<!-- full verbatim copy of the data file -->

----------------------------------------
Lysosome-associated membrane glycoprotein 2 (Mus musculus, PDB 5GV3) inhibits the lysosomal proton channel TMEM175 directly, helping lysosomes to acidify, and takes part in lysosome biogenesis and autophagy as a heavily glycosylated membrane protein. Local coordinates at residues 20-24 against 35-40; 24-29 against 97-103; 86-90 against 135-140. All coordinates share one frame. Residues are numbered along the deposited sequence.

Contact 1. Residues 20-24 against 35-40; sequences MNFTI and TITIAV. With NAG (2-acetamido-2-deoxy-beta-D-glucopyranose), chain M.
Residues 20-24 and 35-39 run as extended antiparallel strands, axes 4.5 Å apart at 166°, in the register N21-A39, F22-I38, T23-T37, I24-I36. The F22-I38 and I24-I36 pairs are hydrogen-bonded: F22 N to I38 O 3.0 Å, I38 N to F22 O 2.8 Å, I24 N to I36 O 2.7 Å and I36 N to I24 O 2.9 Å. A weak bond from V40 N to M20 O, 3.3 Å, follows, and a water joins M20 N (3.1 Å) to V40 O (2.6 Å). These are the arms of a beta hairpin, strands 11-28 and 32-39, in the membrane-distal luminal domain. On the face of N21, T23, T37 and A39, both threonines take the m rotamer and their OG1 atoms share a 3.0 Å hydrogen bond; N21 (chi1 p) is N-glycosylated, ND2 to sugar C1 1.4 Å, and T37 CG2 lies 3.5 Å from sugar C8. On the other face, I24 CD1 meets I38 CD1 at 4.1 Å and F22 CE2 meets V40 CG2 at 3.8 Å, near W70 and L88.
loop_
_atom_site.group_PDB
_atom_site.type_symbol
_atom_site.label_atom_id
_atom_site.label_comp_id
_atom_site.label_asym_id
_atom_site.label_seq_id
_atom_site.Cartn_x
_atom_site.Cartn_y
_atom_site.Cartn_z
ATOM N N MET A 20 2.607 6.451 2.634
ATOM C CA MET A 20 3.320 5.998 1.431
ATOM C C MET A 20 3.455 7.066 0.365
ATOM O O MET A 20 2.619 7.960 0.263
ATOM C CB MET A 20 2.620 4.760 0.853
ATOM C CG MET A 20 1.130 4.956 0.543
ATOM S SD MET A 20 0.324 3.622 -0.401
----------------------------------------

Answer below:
Lysosome-associated membrane glycoprotein 2 (Mus musculus, PDB 5GV3) inhibits the lysosomal proton channel TMEM175 directly, helping lysosomes to acidify, and takes part in lysosome biogenesis and autophagy as a heavily glycosylated membrane protein. Local coordinates at residues 20-24 against 35-40; 24-29 against 97-103; 86-90 against 135-140. All coordinates share one frame. Residues are numbered along the deposited sequence.

Contact 1. Residues 20-24 against 35-40; sequences MNFTI and TITIAV. With NAG (2-acetamido-2-deoxy-beta-D-glucopyranose), chain M.
Residues 20-24 and 35-39 run as extended antiparallel strands, axes 4.5 Å apart at 166°, in the register N21-A39, F22-I38, T23-T37, I24-I36. The F22-I38 and I24-I36 pairs are hydrogen-bonded: F22 N to I38 O 3.0 Å, I38 N to F22 O 2.8 Å, I24 N to I36 O 2.7 Å and I36 N to I24 O 2.9 Å. A weak bond from V40 N to M20 O, 3.3 Å, follows, and a water joins M20 N (3.1 Å) to V40 O (2.6 Å). These are the arms of a beta hairpin, strands 11-28 and 32-39, in the membrane-distal luminal domain. On the face of N21, T23, T37 and A39, both threonines take the m rotamer and their OG1 atoms share a 3.0 Å hydrogen bond; N21 (chi1 p) is N-glycosylated, ND2 to sugar C1 1.4 Å, and T37 CG2 lies 3.5 Å from sugar C8. On the other face, I24 CD1 meets I38 CD1 at 4.1 Å and F22 CE2 meets V40 CG2 at 3.8 Å, near W70 and L88.
loop_
_atom_site.group_PDB
_atom_site.type_symbol
_atom_site.label_atom_id
_atom_site.label_comp_id
_atom_site.label_asym_id
_atom_site.label_seq_id
_atom_site.Cartn_x
_atom_site.Cartn_y
_atom_site.Cartn_z
ATOM N N MET A 20 2.607 6.451 2.634
ATOM C CA MET A 20 3.320 5.998 1.431
ATOM C C MET A 20 3.455 7.066 0.365
ATOM O O MET A 20 2.619 7.960 0.263
ATOM C CB MET A 20 2.620 4.760 0.853
ATOM C CG MET A 20 1.130 4.956 0.543
ATOM S SD MET A 20 0.324 3.622 -0.401